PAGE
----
Newbie questions (Pt. II)
More often than not, I've noticed photographers basing their exposure on EI's less than a film's posted speeds...HP5 @ 320, TMX100 @ 50, etc etc.
Is this purely a matter of experimentation, and seeing results based on exposure and development being tweaked? It seems more commonplace than simply a few photographers' personal preference.
It's all a bit bewildering as I start out on a (hopefully long) path in LF shooting.
To me, at first blush, if a film says 100, I expose at 100 and start out developing it at the recommended times and developers. But, that doesn't seem to be the case and I'd like to know why as I try make my way through this silver jungle.
The box speed is based on specifically defined tests in controlled situations. If we all did our pictures in the same situation, using the same developers and processing it for the same time, our film speed would be the same as the manufacture's.
But that isn't the real-world situation, so the box speed is a starting point that varies with the lighting present in the scene, the photographer's meter technique, the particular characteristics of the camera and lens in use, and finally the development procedures he uses.
There are a number of descriptions and methods for determining the film speed of a particular emulsion/developer combination that are described here and in other sources. Doing that testing allows you to tailor the number you use for setting your meter to your techniques and equipment.
That said, there is nothing wrong with starting where you've started, that's the point of the published numbers.
Last edited by bdial; 12-13-2007 at 06:49 PM. Click to view previous post history.
Starting with the manufacturer's rating and development times makes perfect sense. That said, it is very important to be guided by results. For example, I print with a condenser enlarger requiring me to reduce most manufacturer's development times in order to keep contrast under control. A result of that is reduced film speed. The amount of shadow detail you retain in your negatives is controlled to a large extent by how you rate your film but also by how you use your meter. Again, results should guide you. If you prefer fully detailed, open shadows you may have to lower your film ratings. If, on the other hand, you go for the graphic look with dark empty shadows you will probably be raising your film ratings. So as they say exposure controls the shadows and development controls the contrast.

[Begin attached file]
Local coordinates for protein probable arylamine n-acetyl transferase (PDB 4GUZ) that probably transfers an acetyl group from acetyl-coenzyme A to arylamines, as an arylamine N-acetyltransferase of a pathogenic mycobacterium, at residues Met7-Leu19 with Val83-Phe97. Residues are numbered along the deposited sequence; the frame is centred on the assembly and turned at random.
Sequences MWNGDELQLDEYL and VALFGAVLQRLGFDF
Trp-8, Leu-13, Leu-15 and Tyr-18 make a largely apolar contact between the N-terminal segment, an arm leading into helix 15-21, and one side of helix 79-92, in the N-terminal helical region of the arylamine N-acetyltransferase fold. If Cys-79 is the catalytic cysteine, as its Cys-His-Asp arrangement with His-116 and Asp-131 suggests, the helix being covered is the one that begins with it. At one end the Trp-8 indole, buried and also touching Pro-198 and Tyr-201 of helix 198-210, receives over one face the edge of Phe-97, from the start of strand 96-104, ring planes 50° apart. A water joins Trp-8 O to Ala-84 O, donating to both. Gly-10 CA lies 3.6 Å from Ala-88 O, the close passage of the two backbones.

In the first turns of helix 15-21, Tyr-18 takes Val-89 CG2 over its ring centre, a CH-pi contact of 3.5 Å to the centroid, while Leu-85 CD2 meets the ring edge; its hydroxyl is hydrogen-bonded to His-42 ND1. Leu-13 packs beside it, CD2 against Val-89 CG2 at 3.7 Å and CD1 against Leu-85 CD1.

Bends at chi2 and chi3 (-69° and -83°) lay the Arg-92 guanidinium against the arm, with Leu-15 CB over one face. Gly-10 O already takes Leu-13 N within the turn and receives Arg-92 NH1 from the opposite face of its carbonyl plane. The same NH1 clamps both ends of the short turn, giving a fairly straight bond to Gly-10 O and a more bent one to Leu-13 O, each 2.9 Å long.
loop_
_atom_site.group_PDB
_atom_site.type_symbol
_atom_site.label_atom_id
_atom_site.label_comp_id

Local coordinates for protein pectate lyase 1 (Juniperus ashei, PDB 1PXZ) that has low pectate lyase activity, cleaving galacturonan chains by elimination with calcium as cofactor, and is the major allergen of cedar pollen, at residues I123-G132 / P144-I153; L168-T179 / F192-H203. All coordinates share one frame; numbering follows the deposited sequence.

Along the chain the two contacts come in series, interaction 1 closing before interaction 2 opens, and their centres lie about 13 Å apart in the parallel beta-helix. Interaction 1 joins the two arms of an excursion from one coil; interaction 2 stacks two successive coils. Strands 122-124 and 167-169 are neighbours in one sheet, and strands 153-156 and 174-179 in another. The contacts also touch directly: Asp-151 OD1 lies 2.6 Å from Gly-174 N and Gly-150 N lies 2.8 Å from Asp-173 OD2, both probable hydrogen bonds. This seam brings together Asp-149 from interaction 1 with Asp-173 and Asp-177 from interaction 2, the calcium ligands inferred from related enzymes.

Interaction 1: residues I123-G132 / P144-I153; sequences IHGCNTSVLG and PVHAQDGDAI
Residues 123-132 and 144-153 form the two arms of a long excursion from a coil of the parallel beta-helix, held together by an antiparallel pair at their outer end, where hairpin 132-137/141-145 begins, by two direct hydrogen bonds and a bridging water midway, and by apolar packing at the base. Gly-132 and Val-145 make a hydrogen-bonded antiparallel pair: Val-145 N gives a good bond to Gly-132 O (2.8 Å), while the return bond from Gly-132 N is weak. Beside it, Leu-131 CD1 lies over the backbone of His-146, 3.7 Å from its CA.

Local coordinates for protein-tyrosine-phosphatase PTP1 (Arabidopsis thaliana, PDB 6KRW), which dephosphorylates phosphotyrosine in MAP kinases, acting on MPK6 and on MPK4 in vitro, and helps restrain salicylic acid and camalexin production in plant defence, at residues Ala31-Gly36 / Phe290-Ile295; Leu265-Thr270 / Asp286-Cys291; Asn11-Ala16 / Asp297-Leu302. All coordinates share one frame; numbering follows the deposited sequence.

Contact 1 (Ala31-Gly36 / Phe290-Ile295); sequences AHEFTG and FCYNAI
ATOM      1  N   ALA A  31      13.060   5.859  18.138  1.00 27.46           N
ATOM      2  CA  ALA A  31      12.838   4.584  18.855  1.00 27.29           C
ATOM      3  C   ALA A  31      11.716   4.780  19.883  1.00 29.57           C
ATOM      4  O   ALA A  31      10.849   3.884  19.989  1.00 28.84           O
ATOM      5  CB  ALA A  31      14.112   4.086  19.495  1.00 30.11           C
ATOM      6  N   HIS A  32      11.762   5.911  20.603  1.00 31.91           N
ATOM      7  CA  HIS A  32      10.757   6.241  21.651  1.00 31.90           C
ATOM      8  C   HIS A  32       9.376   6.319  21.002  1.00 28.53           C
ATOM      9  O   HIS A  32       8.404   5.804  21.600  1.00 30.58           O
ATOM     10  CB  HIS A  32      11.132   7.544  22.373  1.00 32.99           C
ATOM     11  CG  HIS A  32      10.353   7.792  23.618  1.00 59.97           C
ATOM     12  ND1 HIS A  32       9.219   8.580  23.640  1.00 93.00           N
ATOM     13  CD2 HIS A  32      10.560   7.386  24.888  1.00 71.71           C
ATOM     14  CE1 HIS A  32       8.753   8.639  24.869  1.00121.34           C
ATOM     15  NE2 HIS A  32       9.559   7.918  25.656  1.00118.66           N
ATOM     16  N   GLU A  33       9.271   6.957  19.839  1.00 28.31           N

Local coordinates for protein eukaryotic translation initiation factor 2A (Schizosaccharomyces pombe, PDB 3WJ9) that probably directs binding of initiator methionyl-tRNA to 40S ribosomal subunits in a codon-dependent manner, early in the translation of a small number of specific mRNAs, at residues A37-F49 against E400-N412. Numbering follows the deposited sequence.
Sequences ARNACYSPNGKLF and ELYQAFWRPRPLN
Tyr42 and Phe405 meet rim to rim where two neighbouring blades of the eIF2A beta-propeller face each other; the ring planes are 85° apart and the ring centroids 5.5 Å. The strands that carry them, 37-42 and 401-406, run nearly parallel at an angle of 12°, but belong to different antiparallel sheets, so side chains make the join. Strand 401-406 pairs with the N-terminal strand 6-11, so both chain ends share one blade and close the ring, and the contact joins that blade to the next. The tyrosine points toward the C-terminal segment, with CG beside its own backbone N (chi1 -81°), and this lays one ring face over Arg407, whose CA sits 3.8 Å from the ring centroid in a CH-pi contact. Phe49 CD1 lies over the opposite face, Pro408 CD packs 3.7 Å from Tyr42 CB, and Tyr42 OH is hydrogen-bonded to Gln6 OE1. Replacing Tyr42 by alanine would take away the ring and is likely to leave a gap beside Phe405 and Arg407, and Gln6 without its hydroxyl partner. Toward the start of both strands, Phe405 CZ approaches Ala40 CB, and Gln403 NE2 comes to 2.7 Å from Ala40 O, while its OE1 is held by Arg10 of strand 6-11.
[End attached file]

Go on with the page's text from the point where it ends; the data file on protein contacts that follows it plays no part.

One of the reasons I ask is I'm starting to shoot a project that is, for the most part, under similar lighting for all the shots (inside a warehouse, relatively flat lighting/flourescent lit and generally evenly lit - almost dull) and I'd like to get the most out of the film I'm using.
I'll look for those threads on determining a film/developer combo, but I'm certainly not above someone posting a link.
One article (in two parts) that describes how to determine the optimal speed and development time for a particular film is:
Originally Posted by Colin Corneau
Another popular approach, which is most often used by large format photographers, is the Zone System. This involves careful metering of specific parts of a scene and adjusting the development time for each shot. If you're shooting large format, it might be worth looking into the Zone System in more detail. I shoot 35mm and medium format, so I've not looked into the Zone System in any detail, but since you mention you're embarking on large format shooting, you might want to research it. A Web search turned up a lot of hits, and I'm sure it's described in a lot of books, but I don't have any specific suggestions beyond that.
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Ansel Adams basic photography series, The Negative would be a good place for learning the zone system.
For more contemporary info, try Bruce Barlow's site and writings at http://www.circleofthesunproductions.com/
Bruce has a book with testing procedures, and a film test kit, that will help you along.